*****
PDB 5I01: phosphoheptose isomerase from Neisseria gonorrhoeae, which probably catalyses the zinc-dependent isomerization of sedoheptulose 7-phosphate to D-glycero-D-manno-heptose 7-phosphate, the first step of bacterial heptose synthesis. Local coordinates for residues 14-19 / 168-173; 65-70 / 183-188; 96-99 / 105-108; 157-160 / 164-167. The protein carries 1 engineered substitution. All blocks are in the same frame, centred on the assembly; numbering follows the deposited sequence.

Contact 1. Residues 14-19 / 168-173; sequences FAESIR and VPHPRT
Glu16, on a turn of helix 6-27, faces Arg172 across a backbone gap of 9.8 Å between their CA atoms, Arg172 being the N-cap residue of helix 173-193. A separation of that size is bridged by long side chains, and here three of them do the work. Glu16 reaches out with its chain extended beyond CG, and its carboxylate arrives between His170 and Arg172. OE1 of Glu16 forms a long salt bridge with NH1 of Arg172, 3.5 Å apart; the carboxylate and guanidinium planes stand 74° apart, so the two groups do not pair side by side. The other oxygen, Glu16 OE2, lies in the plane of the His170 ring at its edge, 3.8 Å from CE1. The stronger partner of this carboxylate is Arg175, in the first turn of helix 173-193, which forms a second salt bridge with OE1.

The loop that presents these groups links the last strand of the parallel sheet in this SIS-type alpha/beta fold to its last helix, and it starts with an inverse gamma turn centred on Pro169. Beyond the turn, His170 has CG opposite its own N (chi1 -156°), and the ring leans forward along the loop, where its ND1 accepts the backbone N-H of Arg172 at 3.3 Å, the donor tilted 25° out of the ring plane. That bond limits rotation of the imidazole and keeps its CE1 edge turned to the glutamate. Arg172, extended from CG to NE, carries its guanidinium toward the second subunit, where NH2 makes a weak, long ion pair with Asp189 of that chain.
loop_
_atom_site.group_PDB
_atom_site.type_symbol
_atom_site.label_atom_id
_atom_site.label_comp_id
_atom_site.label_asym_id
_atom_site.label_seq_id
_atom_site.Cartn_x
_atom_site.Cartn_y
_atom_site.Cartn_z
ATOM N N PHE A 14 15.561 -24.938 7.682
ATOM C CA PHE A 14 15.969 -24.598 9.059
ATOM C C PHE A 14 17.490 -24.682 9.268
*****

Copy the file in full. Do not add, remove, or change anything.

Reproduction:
PDB 5I01: phosphoheptose isomerase from Neisseria gonorrhoeae, which probably catalyses the zinc-dependent isomerization of sedoheptulose 7-phosphate to D-glycero-D-manno-heptose 7-phosphate, the first step of bacterial heptose synthesis. Local coordinates for residues 14-19 / 168-173; 65-70 / 183-188; 96-99 / 105-108; 157-160 / 164-167. The protein carries 1 engineered substitution. All blocks are in the same frame, centred on the assembly; numbering follows the deposited sequence.

Contact 1. Residues 14-19 / 168-173; sequences FAESIR and VPHPRT
Glu16, on a turn of helix 6-27, faces Arg172 across a backbone gap of 9.8 Å between their CA atoms, Arg172 being the N-cap residue of helix 173-193. A separation of that size is bridged by long side chains, and here three of them do the work. Glu16 reaches out with its chain extended beyond CG, and its carboxylate arrives between His170 and Arg172. OE1 of Glu16 forms a long salt bridge with NH1 of Arg172, 3.5 Å apart; the carboxylate and guanidinium planes stand 74° apart, so the two groups do not pair side by side. The other oxygen, Glu16 OE2, lies in the plane of the His170 ring at its edge, 3.8 Å from CE1. The stronger partner of this carboxylate is Arg175, in the first turn of helix 173-193, which forms a second salt bridge with OE1.

The loop that presents these groups links the last strand of the parallel sheet in this SIS-type alpha/beta fold to its last helix, and it starts with an inverse gamma turn centred on Pro169. Beyond the turn, His170 has CG opposite its own N (chi1 -156°), and the ring leans forward along the loop, where its ND1 accepts the backbone N-H of Arg172 at 3.3 Å, the donor tilted 25° out of the ring plane. That bond limits rotation of the imidazole and keeps its CE1 edge turned to the glutamate. Arg172, extended from CG to NE, carries its guanidinium toward the second subunit, where NH2 makes a weak, long ion pair with Asp189 of that chain.
loop_
_atom_site.group_PDB
_atom_site.type_symbol
_atom_site.label_atom_id
_atom_site.label_comp_id
_atom_site.label_asym_id
_atom_site.label_seq_id
_atom_site.Cartn_x
_atom_site.Cartn_y
_atom_site.Cartn_z
ATOM N N PHE A 14 15.561 -24.938 7.682
ATOM C CA PHE A 14 15.969 -24.598 9.059
ATOM C C PHE A 14 17.490 -24.682 9.268